And that’s why I particularly welcome NDI’s initiative in dedicating an important part of this event to exploring opportunities for SMEs in the UK and France to work together.
Defence white paper, the offer for SMEs
I’d like to extend a special welcome to SME who has joined us from France today. This event is a great chance to network with a range of decision makers spanning commercial; operational and technical fields across industry.
In today’s global market place SMEs are the life blood of any successful industry.
And that is definitely true when it comes to the defence industry. As the success of our Urgent Operational Requirements process demonstrates time and again.
You have been making a vital contribution when it comes to getting battle winning capability out to the front line in Afghanistan to meet the evolving threats our forces have faced.
And you’re able to be this responsive, I believe, because you have the innovation and the agility. You’re able to exploit new and emerging technologies which create solutions, very often in niche capabilities and, crucially, are cost effective.
SMEs have a vital role to play in making sure our forces have the best kit and the best support. At the right price for the British tax payer.
Today I want to talk about why you matter to the MOD.
And why our recent MOD white paper ‘Defence Through Technology’ commits us to a range of measures which are aimed at opening up more of our business to you. And making us a more accessible customer.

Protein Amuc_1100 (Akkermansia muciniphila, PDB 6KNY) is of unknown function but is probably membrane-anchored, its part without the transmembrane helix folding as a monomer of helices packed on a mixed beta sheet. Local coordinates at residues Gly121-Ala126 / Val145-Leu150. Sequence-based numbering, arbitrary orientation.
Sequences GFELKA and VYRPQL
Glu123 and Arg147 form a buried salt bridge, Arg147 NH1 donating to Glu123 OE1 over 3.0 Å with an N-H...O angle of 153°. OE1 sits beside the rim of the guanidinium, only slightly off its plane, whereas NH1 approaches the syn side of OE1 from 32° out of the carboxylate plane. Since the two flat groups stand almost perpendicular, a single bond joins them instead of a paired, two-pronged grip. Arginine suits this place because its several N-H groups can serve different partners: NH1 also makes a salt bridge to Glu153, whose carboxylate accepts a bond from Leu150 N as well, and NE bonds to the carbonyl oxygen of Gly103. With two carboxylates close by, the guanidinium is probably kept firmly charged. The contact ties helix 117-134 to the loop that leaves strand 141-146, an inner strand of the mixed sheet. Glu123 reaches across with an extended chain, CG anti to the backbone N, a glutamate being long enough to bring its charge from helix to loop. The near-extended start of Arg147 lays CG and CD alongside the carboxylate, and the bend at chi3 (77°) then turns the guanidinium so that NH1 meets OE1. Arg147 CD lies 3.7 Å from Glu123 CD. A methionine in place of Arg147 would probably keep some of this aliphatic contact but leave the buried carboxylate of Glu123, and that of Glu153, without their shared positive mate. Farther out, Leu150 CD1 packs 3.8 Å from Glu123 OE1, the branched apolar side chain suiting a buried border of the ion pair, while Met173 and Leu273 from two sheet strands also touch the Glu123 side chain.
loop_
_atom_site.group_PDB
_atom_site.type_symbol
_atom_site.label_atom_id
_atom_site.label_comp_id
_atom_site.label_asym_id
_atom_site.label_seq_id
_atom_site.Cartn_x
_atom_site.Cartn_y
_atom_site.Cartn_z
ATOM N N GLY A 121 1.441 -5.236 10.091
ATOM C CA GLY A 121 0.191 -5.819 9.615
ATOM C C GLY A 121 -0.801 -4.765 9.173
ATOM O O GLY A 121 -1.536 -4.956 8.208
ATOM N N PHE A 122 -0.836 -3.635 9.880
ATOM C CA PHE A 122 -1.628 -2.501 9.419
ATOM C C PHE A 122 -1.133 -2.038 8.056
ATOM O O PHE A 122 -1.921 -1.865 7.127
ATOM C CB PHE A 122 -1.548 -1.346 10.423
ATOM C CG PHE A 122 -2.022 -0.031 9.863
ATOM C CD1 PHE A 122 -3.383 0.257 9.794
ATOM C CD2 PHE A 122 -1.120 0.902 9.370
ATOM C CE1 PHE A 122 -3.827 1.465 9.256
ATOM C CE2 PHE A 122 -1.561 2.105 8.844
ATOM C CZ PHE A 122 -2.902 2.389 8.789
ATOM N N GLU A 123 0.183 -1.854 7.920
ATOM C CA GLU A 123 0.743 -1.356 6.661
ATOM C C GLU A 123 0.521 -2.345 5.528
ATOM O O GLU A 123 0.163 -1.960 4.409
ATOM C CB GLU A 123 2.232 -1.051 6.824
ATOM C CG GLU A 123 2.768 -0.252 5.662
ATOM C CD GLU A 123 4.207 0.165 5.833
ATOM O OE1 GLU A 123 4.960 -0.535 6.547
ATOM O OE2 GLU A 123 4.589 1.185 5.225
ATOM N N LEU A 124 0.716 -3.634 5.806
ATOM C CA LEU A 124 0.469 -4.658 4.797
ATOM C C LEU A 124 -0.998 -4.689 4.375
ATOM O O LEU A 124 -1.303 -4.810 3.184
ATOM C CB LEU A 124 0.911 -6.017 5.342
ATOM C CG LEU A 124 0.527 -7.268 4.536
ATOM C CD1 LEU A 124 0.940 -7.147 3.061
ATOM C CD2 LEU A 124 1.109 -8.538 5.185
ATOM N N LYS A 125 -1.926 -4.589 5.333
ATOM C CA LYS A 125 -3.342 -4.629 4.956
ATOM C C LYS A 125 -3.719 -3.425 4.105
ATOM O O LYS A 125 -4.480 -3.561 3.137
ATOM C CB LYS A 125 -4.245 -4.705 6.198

There are basically four strands to this.
First, building on the work already underway.
Last year, for example, the MOD changed its policy to minimise the use of pre-qualification questionnaires for low risk procurements under £100,000. A significant sum for many SMEs if not for the MOD itself.
The department also now uses the government’s contract finder portal to advertise requirements over £10,000.
Second, successful implementation of the new measures we have signed up to in the white paper itself. With a view to making the whole application process for smaller contractors more streamlined.
We want to help you develop new products, and make sure you get the expert advice you need to help you export.
There are a number of ways we’ll be doing this. For example, we will be:
- adopting an open procurement approach by ensuring individual procurement strategies maximise the potential for you at prime and sub-contract level
- making sure there’s an emphasis on ‘open systems’ factored in to our requirements. So that there’s scope for you to offer the kind of modular systems which enhance major weapons and platforms.
- Expanding our e-procurement system to speed up invoicing and billing. I know this is of particular benefit as far as SMEs are concerned. Cash flow is a critical factor for SMEs
Third, we, the MOD, have to ensure these changes become part of the department’s DNA. This is as much about cultural change as changing rules and regulations. I am glad that NDI has already made some very good suggestions in this regard and I am grateful for this support.
And the fourth and final strand of this activity is doing what we can to energise the Primes into becoming part of this drive.
Actually, we are making progress. I wonder how many of you here today from the SME sector are aware of just how much MOD business comes your way? In fact, you’re currently winning 42% of MOD’s equipment contracts. In financial terms that’s around £1 billion of new business a year.
And many more of you are contributing to defence and security programmes as subcontractors.
I know however that for many SMEs out there and this is certainly something we’ve been hearing from the NDI, defence appears to be a complex and bureaucratic customer.